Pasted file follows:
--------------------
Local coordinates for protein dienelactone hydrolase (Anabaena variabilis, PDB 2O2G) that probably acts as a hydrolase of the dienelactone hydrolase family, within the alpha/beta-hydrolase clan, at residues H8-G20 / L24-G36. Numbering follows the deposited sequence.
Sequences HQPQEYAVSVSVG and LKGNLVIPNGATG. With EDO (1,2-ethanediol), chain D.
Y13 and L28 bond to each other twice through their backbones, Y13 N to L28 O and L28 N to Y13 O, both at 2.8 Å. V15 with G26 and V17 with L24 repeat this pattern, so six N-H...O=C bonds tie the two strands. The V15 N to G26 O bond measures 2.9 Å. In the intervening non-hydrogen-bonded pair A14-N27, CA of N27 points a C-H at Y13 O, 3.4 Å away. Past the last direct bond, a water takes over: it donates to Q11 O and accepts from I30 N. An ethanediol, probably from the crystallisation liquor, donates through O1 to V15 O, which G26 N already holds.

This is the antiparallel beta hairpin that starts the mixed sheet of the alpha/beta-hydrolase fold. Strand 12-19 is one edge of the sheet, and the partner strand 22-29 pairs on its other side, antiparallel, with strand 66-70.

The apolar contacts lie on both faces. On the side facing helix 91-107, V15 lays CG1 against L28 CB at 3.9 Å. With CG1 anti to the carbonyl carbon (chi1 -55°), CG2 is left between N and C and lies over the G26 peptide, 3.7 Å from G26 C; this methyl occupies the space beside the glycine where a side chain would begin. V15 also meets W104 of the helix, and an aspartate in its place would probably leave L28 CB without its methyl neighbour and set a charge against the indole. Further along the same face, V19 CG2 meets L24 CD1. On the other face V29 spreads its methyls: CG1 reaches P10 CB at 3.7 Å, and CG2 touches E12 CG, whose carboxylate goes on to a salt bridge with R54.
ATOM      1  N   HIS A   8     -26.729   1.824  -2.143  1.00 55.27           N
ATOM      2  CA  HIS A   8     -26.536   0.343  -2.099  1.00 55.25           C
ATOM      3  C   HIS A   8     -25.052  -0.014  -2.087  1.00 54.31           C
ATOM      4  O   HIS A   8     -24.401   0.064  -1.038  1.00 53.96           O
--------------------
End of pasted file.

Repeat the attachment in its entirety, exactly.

Local coordinates for protein dienelactone hydrolase (Anabaena variabilis, PDB 2O2G) that probably acts as a hydrolase of the dienelactone hydrolase family, within the alpha/beta-hydrolase clan, at residues H8-G20 / L24-G36. Numbering follows the deposited sequence.
Sequences HQPQEYAVSVSVG and LKGNLVIPNGATG. With EDO (1,2-ethanediol), chain D.
Y13 and L28 bond to each other twice through their backbones, Y13 N to L28 O and L28 N to Y13 O, both at 2.8 Å. V15 with G26 and V17 with L24 repeat this pattern, so six N-H...O=C bonds tie the two strands. The V15 N to G26 O bond measures 2.9 Å. In the intervening non-hydrogen-bonded pair A14-N27, CA of N27 points a C-H at Y13 O, 3.4 Å away. Past the last direct bond, a water takes over: it donates to Q11 O and accepts from I30 N. An ethanediol, probably from the crystallisation liquor, donates through O1 to V15 O, which G26 N already holds.

This is the antiparallel beta hairpin that starts the mixed sheet of the alpha/beta-hydrolase fold. Strand 12-19 is one edge of the sheet, and the partner strand 22-29 pairs on its other side, antiparallel, with strand 66-70.

The apolar contacts lie on both faces. On the side facing helix 91-107, V15 lays CG1 against L28 CB at 3.9 Å. With CG1 anti to the carbonyl carbon (chi1 -55°), CG2 is left between N and C and lies over the G26 peptide, 3.7 Å from G26 C; this methyl occupies the space beside the glycine where a side chain would begin. V15 also meets W104 of the helix, and an aspartate in its place would probably leave L28 CB without its methyl neighbour and set a charge against the indole. Further along the same face, V19 CG2 meets L24 CD1. On the other face V29 spreads its methyls: CG1 reaches P10 CB at 3.7 Å, and CG2 touches E12 CG, whose carboxylate goes on to a salt bridge with R54.
ATOM      1  N   HIS A   8     -26.729   1.824  -2.143  1.00 55.27           N
ATOM      2  CA  HIS A   8     -26.536   0.343  -2.099  1.00 55.25           C
ATOM      3  C   HIS A   8     -25.052  -0.014  -2.087  1.00 54.31           C
ATOM      4  O   HIS A   8     -24.401   0.064  -1.038  1.00 53.96           O